It will be difficult for astute Israelis to fool Putin. Israel expected to take an ambiguous stand, as it did following the 2014 Russian invasion of the Crimean Peninsula. Then, Israel simply abstained from the UN vote, citing a fictitious general strike in their foreign ministry as justification.

Because of its massive military presence on the Syrian side of the occupied Golan Heights border fence, Russia has become Israel’s “northern neighbor.” Russia also enjoys a huge influence on Israel’s archenemy, Iran, and Israel very well knows the repercussions of annoying Russia.

The China Factor in the Russia-Ukraine War 

Despite abstaining from voting in the UN Security Council resolution against Russia’s Ukraine invasion, China has avoided using the word “attack” in reference to the Russian invasion. Many Asian and African countries are also reluctant to take sides in the dispute, not only because they do not want to annoy the Russian bear, but also because of the Chinese dragon. Opposing Russia means siding with the U.S., which may irritate China.

Regardless of what Pakistani officials have been saying about Pakistan’s “neutrality,” Islamabad’s close ties with Beijing are no secret, and it is believed that Beijing facilitated the meeting between Putin and Khan in Moscow.

Even as India has grown closer to the U.S., Russia’s relations with the U.S. have deteriorated to a new low following the invasion of Ukraine. Meanwhile, the former superpower has deepened its relationship with China, which is now its top trading partner. The Russian-Chinese shared hostility toward the United States is also a significant factor in the strengthening of this relationship.

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In an evolving world order, India’s deepening alliance with the U.S. and the growing hostility between the U.S. and China-Russia are expected to intensify. This creates a conundrum for India: how to deal with the growing Chinese threat while also maintaining engagement with Russia.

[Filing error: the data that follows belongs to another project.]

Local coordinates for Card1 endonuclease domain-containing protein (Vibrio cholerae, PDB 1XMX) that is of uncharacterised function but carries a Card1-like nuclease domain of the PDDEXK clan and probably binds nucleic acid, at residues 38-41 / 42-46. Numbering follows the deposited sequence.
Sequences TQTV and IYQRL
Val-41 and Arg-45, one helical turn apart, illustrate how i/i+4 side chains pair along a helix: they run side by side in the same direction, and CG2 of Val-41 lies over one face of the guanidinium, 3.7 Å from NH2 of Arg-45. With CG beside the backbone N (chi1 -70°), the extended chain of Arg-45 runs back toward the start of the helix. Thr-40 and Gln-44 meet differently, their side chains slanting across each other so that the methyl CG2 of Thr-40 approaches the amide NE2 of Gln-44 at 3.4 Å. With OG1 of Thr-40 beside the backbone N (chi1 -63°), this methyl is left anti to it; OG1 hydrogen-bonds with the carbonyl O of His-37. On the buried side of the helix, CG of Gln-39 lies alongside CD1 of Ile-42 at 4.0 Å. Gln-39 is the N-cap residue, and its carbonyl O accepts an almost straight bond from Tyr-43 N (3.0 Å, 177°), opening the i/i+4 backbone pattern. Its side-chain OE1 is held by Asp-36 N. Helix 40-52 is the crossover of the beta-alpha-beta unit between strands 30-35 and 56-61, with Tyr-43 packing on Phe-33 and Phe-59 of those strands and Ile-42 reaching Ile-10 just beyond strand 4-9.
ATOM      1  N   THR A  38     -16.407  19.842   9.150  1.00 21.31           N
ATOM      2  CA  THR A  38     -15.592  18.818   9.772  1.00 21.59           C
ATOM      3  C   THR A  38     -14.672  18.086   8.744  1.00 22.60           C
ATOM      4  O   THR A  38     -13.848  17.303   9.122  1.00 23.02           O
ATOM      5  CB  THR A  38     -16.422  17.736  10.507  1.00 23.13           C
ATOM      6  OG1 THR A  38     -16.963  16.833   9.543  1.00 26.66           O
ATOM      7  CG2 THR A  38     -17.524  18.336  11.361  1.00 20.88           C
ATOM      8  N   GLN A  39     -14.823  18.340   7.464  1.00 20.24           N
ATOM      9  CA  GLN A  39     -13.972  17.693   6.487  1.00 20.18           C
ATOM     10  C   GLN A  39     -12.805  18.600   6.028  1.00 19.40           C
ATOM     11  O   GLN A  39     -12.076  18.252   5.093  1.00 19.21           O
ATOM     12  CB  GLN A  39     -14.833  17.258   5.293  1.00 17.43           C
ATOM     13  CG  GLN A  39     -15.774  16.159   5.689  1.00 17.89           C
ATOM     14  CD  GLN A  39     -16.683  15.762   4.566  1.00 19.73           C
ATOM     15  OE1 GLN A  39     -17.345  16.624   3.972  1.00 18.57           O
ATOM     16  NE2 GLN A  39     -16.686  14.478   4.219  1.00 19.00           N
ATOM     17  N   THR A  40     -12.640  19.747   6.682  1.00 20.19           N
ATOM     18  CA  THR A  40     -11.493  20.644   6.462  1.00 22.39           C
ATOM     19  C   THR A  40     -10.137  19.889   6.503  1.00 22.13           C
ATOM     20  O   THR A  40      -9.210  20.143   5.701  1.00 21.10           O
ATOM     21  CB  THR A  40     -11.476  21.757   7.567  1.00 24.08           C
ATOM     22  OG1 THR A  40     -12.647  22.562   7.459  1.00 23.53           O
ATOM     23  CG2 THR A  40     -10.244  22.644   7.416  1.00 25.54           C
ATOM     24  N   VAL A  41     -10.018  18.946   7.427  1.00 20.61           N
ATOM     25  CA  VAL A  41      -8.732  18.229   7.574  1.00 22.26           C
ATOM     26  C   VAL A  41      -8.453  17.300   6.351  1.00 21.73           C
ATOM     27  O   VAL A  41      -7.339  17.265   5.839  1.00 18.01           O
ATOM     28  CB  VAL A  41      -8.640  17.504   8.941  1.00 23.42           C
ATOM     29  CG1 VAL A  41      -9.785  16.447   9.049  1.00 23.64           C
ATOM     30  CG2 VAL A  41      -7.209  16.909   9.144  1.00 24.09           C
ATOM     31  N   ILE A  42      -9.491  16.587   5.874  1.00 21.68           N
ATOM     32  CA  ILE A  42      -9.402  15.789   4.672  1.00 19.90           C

Ukraine’s invasion brought on unprecedented sanctions on Russia, and Germany ending its opposition to SWIFT (international financial transactions through a network of banks) sanctions will mean that Russia will see the toughest sanctions imposed on any nation ever.

In the coming months and years, Europe will work to reduce its dependence on Russian oil and gas, eliminating the vital negotiating card for Russia and cutting down on its major source of foreign income. This will also increase the country’s reliance on China. As a result, this will be Beijing’s opportunity to shine as Russia’s trusted partner and a dominant global power.

Due to Russia’s capacity for power projection and China’s enormous economic clout, many countries do not have the liberty to take sides. As a result, most Asian and African countries will avoid using strong language and will issue routine statements on Russia’s invasion of Ukraine. Russia is no saint, but the U.S., the torchbearer of democracy, has a much more brutal record of invading sovereign countries than Russia.

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Mohammed Pervez Bilgrami is an international affairs analyst and columnist who has written for various platforms. His work has also been translated into several languages, including Turkish, Arabic, Albanian, Thai and Bahasa Indonesia.